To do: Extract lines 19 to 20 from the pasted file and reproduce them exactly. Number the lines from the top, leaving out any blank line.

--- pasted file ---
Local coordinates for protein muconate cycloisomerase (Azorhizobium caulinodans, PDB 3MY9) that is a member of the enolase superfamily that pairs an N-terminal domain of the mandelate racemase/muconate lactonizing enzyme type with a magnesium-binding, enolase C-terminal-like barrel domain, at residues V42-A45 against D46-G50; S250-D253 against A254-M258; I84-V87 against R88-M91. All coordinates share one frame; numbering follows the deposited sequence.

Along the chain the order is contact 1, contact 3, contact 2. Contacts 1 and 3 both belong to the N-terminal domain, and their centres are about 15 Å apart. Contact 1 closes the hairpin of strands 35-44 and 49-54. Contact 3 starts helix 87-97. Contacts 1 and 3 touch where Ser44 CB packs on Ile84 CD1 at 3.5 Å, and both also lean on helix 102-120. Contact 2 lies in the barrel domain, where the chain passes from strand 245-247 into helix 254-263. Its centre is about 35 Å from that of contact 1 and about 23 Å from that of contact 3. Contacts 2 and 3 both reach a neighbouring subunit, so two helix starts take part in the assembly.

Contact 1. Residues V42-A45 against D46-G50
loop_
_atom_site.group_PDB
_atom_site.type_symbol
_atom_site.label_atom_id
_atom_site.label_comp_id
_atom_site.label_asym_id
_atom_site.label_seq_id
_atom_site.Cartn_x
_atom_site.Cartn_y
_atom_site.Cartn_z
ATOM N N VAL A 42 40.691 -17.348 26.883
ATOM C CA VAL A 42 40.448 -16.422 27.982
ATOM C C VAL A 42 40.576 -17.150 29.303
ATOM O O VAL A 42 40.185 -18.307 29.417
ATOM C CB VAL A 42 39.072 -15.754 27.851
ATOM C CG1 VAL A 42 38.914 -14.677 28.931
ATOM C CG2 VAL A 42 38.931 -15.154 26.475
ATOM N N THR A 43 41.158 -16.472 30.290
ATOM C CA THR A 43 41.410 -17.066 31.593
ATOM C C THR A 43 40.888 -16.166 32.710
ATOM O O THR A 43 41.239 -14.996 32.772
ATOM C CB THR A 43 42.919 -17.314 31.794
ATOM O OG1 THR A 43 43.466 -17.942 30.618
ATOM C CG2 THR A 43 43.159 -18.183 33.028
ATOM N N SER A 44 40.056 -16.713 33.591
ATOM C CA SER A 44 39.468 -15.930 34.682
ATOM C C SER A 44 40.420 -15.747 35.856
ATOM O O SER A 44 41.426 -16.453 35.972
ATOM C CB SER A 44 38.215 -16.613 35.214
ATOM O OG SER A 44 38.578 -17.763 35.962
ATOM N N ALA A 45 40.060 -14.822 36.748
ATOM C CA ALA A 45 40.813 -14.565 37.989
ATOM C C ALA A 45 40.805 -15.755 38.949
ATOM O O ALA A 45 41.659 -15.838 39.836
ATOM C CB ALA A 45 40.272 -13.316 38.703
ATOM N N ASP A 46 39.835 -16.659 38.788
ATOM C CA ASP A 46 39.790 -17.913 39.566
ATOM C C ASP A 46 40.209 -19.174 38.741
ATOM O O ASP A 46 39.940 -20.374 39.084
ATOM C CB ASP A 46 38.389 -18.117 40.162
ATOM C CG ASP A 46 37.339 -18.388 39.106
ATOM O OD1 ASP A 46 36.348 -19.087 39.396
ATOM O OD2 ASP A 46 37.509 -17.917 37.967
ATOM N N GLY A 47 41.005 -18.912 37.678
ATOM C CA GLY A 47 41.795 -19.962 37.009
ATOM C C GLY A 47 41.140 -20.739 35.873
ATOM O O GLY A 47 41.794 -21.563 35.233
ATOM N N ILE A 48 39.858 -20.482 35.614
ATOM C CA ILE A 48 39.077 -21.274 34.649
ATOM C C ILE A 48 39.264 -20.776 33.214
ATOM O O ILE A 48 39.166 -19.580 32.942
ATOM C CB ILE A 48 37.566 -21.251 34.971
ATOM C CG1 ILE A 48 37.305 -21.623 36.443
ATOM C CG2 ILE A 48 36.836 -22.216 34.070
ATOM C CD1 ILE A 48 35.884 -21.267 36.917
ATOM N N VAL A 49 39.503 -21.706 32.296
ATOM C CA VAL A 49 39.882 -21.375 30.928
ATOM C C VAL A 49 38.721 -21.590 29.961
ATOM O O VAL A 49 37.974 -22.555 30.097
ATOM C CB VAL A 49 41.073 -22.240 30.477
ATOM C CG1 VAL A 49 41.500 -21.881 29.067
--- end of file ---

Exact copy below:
ATOM C CG1 VAL A 42 38.914 -14.677 28.931
ATOM C CG2 VAL A 42 38.931 -15.154 26.475